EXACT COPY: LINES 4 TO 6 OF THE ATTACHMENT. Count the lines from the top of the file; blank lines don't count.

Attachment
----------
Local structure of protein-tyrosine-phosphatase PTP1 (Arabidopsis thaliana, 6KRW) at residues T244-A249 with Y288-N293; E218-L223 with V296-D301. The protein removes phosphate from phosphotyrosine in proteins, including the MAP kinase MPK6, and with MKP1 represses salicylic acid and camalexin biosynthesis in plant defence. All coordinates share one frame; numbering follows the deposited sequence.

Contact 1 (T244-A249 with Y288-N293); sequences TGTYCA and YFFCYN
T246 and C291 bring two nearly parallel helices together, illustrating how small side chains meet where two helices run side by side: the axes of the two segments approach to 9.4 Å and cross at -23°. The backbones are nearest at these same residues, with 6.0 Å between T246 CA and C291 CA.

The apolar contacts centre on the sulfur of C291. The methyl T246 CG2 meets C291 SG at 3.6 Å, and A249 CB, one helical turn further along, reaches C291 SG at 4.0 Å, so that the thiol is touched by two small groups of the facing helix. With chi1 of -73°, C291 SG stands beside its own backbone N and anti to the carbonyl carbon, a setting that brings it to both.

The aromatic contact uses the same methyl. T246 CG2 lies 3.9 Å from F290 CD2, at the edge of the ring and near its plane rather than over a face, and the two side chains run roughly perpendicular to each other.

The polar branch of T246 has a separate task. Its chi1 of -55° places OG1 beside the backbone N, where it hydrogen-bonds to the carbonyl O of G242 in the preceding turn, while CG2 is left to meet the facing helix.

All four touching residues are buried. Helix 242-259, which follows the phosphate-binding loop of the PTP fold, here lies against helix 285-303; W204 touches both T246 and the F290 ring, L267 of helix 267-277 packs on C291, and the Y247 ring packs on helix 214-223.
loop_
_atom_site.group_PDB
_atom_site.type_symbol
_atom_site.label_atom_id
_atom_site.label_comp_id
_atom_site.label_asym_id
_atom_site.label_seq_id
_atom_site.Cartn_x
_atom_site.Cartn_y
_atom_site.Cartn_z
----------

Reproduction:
The apolar contacts centre on the sulfur of C291. The methyl T246 CG2 meets C291 SG at 3.6 Å, and A249 CB, one helical turn further along, reaches C291 SG at 4.0 Å, so that the thiol is touched by two small groups of the facing helix. With chi1 of -73°, C291 SG stands beside its own backbone N and anti to the carbonyl carbon, a setting that brings it to both.

The aromatic contact uses the same methyl. T246 CG2 lies 3.9 Å from F290 CD2, at the edge of the ring and near its plane rather than over a face, and the two side chains run roughly perpendicular to each other.

The polar branch of T246 has a separate task. Its chi1 of -55° places OG1 beside the backbone N, where it hydrogen-bonds to the carbonyl O of G242 in the preceding turn, while CG2 is left to meet the facing helix.